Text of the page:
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Concrete may be defined as a mixture of water, cement or binder, and aggregate, where the water and cement or binder form the paste and the aggregate forms the inert filler. In absolute volume terms the aggregate amounts to 60–80% of the volume of concrete and is, therefore, the major constituent. The aggregate type and volume influences the properties of concrete, its mix proportions and its economy.

The desirable and undesirable properties of aggregates for concrete have been thoroughly reviewed in a number of texts on concrete technology (Orchard 1976; American Society for Testing and Materials 1978; Murdock, Brook & Dewar 1997; Fookes 1980; Neville 1995). In practice, difficulties are frequently encountered in translating these properties into specification requirements for aggregates, or in assessing aggregate test results to determine compliance or otherwise with already specified parameters. This chapter considers the principal properties of concrete aggregates with the aim of assisting in the selection of appropriate specification requirements.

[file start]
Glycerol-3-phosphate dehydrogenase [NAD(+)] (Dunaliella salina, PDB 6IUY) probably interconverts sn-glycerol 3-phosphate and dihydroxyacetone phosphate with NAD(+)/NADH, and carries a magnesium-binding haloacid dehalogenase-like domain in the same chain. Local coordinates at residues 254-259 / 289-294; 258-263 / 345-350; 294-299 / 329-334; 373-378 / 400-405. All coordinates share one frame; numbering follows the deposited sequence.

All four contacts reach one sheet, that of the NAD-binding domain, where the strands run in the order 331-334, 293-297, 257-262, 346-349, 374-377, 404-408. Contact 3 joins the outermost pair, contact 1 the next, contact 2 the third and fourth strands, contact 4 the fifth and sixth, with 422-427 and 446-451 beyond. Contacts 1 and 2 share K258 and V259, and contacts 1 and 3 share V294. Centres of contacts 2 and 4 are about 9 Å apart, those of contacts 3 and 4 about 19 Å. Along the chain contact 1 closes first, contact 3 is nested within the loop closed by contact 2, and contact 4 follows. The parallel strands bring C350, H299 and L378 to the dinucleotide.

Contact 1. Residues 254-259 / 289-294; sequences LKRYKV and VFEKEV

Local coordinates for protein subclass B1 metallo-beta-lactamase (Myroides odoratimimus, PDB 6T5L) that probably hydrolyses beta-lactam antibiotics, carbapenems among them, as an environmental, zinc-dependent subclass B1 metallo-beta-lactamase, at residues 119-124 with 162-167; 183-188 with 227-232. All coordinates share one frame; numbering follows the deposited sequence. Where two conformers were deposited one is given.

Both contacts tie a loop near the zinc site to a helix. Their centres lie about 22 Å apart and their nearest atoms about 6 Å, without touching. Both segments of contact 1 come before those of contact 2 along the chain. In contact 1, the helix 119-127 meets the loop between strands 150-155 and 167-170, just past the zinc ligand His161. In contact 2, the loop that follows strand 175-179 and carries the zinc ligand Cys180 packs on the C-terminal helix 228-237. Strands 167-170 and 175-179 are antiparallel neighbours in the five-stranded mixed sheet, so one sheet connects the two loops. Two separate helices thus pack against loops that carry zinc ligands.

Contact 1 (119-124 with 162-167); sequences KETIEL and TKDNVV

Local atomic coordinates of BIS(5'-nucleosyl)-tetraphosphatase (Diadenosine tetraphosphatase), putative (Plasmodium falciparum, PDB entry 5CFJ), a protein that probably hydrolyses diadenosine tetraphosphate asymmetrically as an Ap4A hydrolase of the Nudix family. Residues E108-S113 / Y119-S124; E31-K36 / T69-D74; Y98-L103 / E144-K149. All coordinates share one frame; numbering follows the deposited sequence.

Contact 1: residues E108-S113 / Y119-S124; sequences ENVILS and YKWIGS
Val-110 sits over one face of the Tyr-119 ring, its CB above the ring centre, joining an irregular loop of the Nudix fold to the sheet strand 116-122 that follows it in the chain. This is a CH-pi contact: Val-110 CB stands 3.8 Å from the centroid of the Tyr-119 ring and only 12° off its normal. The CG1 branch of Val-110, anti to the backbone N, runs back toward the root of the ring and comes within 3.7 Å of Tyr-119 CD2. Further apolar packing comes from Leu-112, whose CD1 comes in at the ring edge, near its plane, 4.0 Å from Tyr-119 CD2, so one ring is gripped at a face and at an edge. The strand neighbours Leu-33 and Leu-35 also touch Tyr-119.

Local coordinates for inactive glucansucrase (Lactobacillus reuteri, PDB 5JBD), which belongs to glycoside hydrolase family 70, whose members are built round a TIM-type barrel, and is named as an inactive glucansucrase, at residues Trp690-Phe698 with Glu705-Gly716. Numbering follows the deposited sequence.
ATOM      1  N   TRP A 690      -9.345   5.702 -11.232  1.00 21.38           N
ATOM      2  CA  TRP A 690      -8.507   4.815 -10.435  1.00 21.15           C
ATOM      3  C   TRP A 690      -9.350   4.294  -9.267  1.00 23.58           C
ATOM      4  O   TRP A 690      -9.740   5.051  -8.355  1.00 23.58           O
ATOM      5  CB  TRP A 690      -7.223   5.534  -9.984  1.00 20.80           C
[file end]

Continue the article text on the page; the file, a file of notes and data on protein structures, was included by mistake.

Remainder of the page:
The essential requirement of an aggregate for concrete is that it remains stable within the concrete and in the particular environment throughout the design life of the concrete. The characteristics of the aggregate must not affect adversely the performance or cost of the concrete in either the fresh or hardened state.

For both technical and contractual reasons, these requirements have to be defined quantitatively. This involves the selection of relevant tests and assessment procedures and the specification of appropriate acceptance criteria.Hence the need for continued

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